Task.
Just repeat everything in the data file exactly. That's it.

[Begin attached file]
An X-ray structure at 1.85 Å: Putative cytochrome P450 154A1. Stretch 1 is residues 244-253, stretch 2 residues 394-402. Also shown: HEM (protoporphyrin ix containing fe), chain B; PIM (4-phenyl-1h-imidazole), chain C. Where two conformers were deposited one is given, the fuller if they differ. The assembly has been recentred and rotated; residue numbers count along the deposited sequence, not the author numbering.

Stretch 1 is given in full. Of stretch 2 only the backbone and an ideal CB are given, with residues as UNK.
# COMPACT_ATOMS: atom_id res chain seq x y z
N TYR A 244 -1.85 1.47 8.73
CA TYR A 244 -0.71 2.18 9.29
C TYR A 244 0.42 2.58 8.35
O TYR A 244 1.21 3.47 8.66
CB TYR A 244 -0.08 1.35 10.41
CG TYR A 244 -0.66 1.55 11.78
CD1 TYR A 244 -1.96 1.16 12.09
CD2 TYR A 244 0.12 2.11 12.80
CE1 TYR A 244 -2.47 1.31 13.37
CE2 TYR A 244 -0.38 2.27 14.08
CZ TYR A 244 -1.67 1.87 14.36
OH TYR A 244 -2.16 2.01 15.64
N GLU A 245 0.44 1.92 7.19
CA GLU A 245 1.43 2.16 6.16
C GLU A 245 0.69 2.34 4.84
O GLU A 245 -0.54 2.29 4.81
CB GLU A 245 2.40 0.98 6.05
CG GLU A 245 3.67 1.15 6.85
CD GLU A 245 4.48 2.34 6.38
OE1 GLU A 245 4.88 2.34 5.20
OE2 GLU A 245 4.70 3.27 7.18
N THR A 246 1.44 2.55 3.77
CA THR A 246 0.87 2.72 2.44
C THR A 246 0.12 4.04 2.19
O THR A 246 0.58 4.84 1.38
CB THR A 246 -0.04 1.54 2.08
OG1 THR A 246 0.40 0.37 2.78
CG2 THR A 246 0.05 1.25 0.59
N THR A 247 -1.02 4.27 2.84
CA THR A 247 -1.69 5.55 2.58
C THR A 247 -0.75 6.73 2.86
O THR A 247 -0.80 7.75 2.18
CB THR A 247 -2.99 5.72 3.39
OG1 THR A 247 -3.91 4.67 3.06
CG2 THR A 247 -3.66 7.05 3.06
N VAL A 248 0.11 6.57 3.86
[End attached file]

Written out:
An X-ray structure at 1.85 Å: Putative cytochrome P450 154A1. Stretch 1 is residues 244-253, stretch 2 residues 394-402. Also shown: HEM (protoporphyrin ix containing fe), chain B; PIM (4-phenyl-1h-imidazole), chain C. Where two conformers were deposited one is given, the fuller if they differ. The assembly has been recentred and rotated; residue numbers count along the deposited sequence, not the author numbering.

Stretch 1 is given in full. Of stretch 2 only the backbone and an ideal CB are given, with residues as UNK.
# COMPACT_ATOMS: atom_id res chain seq x y z
N TYR A 244 -1.85 1.47 8.73
CA TYR A 244 -0.71 2.18 9.29
C TYR A 244 0.42 2.58 8.35
O TYR A 244 1.21 3.47 8.66
CB TYR A 244 -0.08 1.35 10.41
CG TYR A 244 -0.66 1.55 11.78
CD1 TYR A 244 -1.96 1.16 12.09
CD2 TYR A 244 0.12 2.11 12.80
CE1 TYR A 244 -2.47 1.31 13.37
CE2 TYR A 244 -0.38 2.27 14.08
CZ TYR A 244 -1.67 1.87 14.36
OH TYR A 244 -2.16 2.01 15.64
N GLU A 245 0.44 1.92 7.19
CA GLU A 245 1.43 2.16 6.16
C GLU A 245 0.69 2.34 4.84
O GLU A 245 -0.54 2.29 4.81
CB GLU A 245 2.40 0.98 6.05
CG GLU A 245 3.67 1.15 6.85
CD GLU A 245 4.48 2.34 6.38
OE1 GLU A 245 4.88 2.34 5.20
OE2 GLU A 245 4.70 3.27 7.18
N THR A 246 1.44 2.55 3.77
CA THR A 246 0.87 2.72 2.44
C THR A 246 0.12 4.04 2.19
O THR A 246 0.58 4.84 1.38
CB THR A 246 -0.04 1.54 2.08
OG1 THR A 246 0.40 0.37 2.78
CG2 THR A 246 0.05 1.25 0.59
N THR A 247 -1.02 4.27 2.84
CA THR A 247 -1.69 5.55 2.58
C THR A 247 -0.75 6.73 2.86
O THR A 247 -0.80 7.75 2.18
CB THR A 247 -2.99 5.72 3.39
OG1 THR A 247 -3.91 4.67 3.06
CG2 THR A 247 -3.66 7.05 3.06
N VAL A 248 0.11 6.57 3.86